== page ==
Hypothyroidism commonly affects people over the age of 60 but can begin at any age. Since it seldom causes symptoms in the early stages, it may get discovered through a routine blood test.
Causes of Hypothyroidism
- Iodine deficiency (the most common cause).
- Viral infections or other respiratory disorders.
- Certain medicines like lithium used to treat certain psychiatric disorders.
- Radiation therapy used for cancers.
- Treating hyperthyroidism with anti-thyroid medicine can sometimes cause a shift from hyper to hypothyroidism.
- An under-active thyroid gland by birth.
- During pregnancy in a few cases.
An autoimmune disease: Hashimoto’s thyroiditis
Our immune system is designed to protect our body cells against the invading bacteria and viruses. When unknown bacteria or viruses enter our body, the system responds by sending out fighter cells to destroy the culprits. Sometimes, the body confuses normal, healthy cells for invading cells and starts attacking them. This is called an autoimmune response. If this response isn’t regulated or treated, the immune system can attack healthy tissues causing serious medical issues.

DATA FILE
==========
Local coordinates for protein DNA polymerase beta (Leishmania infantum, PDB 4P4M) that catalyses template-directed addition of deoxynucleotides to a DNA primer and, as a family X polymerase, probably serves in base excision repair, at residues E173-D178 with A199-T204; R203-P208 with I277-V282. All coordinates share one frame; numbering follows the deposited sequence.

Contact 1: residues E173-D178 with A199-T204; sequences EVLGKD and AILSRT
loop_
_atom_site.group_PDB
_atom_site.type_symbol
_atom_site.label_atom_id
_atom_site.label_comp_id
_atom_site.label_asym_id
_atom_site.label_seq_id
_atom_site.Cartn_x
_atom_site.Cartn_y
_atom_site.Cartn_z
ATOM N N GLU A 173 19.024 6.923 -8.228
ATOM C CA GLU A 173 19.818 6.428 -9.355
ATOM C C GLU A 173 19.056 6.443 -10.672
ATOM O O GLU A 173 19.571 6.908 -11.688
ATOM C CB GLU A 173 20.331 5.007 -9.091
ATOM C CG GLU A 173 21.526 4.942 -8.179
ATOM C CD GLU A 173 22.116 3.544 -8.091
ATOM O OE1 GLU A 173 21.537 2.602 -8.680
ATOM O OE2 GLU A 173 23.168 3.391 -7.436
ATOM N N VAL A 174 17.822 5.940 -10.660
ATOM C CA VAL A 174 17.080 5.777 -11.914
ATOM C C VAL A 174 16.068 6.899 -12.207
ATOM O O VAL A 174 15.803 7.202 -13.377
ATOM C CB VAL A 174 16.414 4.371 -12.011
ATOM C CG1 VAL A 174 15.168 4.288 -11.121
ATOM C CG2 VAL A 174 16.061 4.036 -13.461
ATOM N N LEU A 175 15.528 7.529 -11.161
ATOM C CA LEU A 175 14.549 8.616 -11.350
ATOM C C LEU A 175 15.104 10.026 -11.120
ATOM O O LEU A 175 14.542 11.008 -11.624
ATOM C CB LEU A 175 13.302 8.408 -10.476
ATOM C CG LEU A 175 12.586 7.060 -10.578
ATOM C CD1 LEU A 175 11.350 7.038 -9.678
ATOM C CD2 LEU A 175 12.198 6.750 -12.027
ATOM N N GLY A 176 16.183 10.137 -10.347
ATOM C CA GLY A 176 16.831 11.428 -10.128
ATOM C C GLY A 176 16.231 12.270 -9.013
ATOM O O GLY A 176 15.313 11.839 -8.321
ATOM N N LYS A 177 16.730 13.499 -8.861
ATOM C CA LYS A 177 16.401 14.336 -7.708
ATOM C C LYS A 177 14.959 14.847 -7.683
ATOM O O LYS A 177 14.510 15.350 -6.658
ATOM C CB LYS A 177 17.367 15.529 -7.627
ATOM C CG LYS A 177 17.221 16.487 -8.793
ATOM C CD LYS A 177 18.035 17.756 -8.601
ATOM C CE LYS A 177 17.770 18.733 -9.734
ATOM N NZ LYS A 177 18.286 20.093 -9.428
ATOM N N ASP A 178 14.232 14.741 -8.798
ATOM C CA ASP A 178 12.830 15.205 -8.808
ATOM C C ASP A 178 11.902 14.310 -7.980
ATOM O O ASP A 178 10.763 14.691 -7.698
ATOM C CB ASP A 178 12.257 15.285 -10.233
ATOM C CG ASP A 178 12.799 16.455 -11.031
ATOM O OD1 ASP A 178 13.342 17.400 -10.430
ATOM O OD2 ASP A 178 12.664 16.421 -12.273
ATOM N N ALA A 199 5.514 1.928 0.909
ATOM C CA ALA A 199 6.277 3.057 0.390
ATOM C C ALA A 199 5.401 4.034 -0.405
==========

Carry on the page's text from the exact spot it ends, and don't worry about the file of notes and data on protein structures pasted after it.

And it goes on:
Hashimoto’s thyroiditis, an autoimmune condition, is the most common cause of an under-active thyroid in areas with adequate Iodine. It attacks the thyroid gland causing chronic thyroid inflammation resulting in reduced thyroid function.
It’s common to find multiple family members suffering from this condition.
Signs and symptoms of Hypothyroidism
- weakness and fatigue
- cold intolerance
- weight gain with a puffy face
- Swollen neck in case of coexistent goiter
- irritability and/or depression
- memory loss
- dry, rough and pale skin
- decreased sweating
- pain and stiffness in joints
- muscle stiffness, aches, and cramps
- dry hair with thinning and hair fall
- slowed heart rate
- elevated blood cholesterol
- abnormal menstrual cycles
- decreased libido and fertility issues
- hoarseness voice
Diagnosis of Hypothyroidism